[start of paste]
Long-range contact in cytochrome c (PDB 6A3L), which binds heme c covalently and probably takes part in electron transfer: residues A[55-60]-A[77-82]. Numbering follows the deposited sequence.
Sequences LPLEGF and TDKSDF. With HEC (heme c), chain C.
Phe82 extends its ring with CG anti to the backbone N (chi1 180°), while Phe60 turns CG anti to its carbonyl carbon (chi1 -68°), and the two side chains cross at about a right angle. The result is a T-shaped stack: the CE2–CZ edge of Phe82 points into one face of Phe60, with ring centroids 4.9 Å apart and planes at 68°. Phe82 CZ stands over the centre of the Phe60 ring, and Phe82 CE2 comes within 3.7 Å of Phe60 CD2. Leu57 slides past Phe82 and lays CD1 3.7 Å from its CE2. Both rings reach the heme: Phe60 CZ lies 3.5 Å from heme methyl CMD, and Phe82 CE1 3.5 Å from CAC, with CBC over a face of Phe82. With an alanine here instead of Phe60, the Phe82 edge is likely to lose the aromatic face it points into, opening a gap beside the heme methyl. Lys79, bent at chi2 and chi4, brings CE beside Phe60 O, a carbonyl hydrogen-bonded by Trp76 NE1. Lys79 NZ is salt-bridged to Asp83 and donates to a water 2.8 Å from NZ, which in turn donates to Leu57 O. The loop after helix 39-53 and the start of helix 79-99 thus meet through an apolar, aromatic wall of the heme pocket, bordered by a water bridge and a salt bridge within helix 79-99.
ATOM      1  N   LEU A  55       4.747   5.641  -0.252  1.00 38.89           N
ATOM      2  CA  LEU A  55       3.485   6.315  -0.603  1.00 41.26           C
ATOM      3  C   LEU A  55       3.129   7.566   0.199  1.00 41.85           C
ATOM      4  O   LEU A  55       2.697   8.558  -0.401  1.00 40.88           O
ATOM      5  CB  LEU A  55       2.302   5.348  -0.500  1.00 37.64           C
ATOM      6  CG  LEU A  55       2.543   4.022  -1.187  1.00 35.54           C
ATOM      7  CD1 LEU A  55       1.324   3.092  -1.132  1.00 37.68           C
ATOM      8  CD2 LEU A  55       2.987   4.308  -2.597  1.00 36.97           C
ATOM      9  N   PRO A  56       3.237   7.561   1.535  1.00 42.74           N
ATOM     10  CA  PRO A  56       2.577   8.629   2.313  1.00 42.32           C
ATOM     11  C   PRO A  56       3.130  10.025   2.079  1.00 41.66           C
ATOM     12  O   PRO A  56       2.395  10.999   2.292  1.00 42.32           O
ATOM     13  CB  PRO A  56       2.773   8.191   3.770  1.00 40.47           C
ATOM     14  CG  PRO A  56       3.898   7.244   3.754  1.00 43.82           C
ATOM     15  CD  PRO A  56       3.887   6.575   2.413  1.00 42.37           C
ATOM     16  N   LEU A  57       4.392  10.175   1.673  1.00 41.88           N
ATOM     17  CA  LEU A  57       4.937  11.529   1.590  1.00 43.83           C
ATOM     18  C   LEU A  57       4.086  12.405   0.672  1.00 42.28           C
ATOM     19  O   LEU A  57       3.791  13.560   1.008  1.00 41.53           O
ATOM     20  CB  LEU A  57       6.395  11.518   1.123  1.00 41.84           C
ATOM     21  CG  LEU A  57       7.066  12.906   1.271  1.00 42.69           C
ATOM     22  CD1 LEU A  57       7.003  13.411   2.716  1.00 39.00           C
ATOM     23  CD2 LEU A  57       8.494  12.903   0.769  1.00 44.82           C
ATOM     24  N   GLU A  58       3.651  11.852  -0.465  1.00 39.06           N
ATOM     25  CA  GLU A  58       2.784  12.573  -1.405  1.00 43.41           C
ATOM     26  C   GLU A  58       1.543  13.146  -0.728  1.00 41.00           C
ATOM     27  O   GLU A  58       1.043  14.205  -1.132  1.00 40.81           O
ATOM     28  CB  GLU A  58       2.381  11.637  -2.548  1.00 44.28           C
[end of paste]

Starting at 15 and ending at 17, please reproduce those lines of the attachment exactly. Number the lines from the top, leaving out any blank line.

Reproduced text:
ATOM     12  O   PRO A  56       2.395  10.999   2.292  1.00 42.32           O
ATOM     13  CB  PRO A  56       2.773   8.191   3.770  1.00 40.47           C
ATOM     14  CG  PRO A  56       3.898   7.244   3.754  1.00 43.82           C